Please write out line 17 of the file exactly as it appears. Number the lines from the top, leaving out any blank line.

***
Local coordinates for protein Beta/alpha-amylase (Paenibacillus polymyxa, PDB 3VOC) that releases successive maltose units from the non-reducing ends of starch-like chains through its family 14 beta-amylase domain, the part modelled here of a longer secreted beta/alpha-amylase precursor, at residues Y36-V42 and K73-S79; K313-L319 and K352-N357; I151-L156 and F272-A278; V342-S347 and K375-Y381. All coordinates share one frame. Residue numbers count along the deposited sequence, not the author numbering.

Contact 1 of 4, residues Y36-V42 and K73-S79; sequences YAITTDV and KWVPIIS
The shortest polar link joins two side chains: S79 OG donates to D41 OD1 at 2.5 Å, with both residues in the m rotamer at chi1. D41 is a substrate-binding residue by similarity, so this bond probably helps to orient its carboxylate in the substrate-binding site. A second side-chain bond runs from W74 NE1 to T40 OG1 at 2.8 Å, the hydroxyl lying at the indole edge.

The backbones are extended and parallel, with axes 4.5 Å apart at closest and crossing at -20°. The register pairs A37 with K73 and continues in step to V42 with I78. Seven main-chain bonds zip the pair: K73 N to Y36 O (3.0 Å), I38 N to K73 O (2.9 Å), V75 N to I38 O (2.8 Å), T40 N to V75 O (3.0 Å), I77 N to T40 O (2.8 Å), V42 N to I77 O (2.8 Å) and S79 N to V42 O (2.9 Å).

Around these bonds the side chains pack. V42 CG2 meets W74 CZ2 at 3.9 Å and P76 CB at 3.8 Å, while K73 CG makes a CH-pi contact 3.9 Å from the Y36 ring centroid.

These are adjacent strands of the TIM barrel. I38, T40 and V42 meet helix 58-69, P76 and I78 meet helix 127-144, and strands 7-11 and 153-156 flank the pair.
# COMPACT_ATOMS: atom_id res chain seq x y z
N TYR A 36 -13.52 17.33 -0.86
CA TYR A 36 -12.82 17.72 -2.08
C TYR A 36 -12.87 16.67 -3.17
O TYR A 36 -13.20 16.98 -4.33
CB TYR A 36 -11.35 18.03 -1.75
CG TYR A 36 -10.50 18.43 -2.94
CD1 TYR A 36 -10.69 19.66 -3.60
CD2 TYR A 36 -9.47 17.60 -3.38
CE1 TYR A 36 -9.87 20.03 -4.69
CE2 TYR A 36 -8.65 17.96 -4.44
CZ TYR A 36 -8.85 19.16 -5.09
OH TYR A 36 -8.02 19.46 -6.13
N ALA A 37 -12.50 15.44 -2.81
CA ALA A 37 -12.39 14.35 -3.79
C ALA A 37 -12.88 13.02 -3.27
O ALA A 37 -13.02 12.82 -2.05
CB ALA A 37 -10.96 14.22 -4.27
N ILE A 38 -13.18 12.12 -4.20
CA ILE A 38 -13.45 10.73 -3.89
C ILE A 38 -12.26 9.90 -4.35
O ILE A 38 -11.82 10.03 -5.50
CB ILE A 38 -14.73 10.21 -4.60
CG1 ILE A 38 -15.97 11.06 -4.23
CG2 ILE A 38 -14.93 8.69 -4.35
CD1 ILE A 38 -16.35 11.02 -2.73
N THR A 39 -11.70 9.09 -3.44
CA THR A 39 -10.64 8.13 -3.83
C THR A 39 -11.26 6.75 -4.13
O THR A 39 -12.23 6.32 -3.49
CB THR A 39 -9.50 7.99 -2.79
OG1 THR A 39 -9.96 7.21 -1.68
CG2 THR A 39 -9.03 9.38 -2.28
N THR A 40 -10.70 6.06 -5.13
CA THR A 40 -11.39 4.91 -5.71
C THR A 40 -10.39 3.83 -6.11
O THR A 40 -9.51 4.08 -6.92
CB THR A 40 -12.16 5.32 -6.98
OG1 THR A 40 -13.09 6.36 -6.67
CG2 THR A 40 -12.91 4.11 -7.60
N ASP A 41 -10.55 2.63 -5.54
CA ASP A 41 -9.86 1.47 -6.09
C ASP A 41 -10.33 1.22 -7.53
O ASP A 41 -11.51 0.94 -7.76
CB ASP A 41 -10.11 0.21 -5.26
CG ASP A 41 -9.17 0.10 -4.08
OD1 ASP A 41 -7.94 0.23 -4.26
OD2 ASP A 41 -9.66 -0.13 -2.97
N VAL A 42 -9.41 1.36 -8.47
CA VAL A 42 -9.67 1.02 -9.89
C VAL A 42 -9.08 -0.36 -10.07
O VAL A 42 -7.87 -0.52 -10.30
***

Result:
CE2 TYR A 36 -8.65 17.96 -4.44